by Pope John Paul II
The encyclical is based on a fundamental principle which lends it a profound inner organic unity: it is the principle
of harmony between the truths of reason and those of faith. It is this that was uppermost in the heart of Leo XIII. This principle, always consequential and relevant, has made considerable progress in the last hundred
years. Suffice it to consider the consistent Magisterium of the Church from Pope Leo XIII to Paul VI and what was completed in Vatican Council II, especially in the documents Optatam totius, Gravissimum
educationis and Gaudium et spes.
In light of Vatican Council II, we see, perhaps better than a century ago, the unity and authentic Christianity, between reason and faith, thanks to the directives of
Aeterni Patris of Leo XIII, who with this document, subtitled De philosophia christiana...ad mentem Sancti Thomae...in scholis catholicis instauranda,
showed awareness that a crisis, a rupture, a conflict, or least an obscuration in the relationship between reason and faith had occurred.
Within the culture of the 19th century two extreme attitudes in
fact can be singled out: rationalism (reason without faith) and fideism (faith without reason). Christian culture moves between these two extremes, swinging from one part or the other. Vatican Council I had already had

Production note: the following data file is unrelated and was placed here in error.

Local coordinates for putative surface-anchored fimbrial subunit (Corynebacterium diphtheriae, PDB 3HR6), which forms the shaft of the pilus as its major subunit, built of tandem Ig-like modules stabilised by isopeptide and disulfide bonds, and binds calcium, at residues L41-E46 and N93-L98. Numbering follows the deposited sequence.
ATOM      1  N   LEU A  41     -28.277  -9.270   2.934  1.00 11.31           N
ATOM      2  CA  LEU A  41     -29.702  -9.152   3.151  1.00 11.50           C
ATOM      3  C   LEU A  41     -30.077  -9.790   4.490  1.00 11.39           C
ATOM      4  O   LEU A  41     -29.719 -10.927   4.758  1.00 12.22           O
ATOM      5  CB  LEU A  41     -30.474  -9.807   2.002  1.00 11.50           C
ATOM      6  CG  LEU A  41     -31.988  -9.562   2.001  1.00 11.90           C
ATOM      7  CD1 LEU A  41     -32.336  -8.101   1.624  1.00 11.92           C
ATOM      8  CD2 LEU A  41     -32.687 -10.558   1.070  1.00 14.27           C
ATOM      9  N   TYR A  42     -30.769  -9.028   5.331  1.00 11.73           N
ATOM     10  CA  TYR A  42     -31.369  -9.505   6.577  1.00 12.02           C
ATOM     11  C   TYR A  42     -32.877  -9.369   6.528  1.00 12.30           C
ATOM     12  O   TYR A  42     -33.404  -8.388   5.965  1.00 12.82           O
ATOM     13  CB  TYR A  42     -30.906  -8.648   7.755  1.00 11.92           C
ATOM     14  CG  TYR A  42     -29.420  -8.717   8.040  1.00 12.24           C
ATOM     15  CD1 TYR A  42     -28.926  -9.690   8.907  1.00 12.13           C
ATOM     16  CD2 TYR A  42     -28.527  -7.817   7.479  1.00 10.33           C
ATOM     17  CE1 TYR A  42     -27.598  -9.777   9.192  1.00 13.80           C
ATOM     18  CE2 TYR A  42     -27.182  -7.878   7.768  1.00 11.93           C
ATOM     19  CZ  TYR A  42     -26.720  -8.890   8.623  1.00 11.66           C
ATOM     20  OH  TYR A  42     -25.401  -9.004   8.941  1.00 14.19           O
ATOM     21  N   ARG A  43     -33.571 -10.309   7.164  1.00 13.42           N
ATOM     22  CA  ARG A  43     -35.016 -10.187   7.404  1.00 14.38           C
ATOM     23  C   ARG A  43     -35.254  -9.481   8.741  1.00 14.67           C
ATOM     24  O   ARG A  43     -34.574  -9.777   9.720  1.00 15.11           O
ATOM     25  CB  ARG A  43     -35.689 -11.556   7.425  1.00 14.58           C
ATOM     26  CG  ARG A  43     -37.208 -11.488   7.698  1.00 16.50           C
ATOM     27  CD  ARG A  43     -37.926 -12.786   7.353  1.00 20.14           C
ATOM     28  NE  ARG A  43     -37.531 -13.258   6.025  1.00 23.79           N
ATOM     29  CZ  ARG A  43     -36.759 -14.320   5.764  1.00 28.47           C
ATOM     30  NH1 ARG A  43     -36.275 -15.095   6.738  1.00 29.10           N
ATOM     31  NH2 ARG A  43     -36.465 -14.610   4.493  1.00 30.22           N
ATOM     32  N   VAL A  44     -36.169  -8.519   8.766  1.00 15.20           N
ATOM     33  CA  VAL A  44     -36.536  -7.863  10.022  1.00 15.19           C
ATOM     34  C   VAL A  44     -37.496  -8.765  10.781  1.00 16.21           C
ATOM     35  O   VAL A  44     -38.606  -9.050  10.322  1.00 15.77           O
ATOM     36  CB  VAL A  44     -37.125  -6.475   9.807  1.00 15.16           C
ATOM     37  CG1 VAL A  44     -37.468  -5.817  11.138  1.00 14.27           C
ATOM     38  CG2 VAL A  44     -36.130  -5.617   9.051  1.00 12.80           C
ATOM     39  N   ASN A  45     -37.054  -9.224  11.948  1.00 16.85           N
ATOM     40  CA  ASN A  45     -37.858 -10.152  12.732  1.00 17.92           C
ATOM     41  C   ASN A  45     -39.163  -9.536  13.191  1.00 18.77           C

its say on the matter. It was then time to mark out a new course in the internal studies of the Church. Leo XIII farsightedly prepared for this task, presenting again—in the sense of establishing—the perennial thought
of the Church in the clear, deep methodology of the Angelic Doctor.
The dualism setting the reason and faith in opposition, not at all modern, constituted a renewal of the medieval doctrine of the "double
truth," which threatened from within "the intimate unity of the man-Christian" (cf. Paul VI, Lumen ecclesiae,
no. 12). It was the great scholastic doctors of the 13th century that put Christian culture on the right road again. As Paul VI stated, "in accomplishing the work signaling the culmination of the medieval Christian thought, St. Thomas was not alone. Before and after him many other illustrious doctors worked toward the same goal: among whom St. Bonaventure and St. Albert the Great, Alexander of Hales and Duns of Scotus are to be recalled. But without a doubt St. Thomas, as willed by divine Providence, reached the height of all 'scholastic' theology and philosophy, as it is usually called, and set the central pivot in the Church around which, at that time and since, Christian thought could be developed with sure progress" (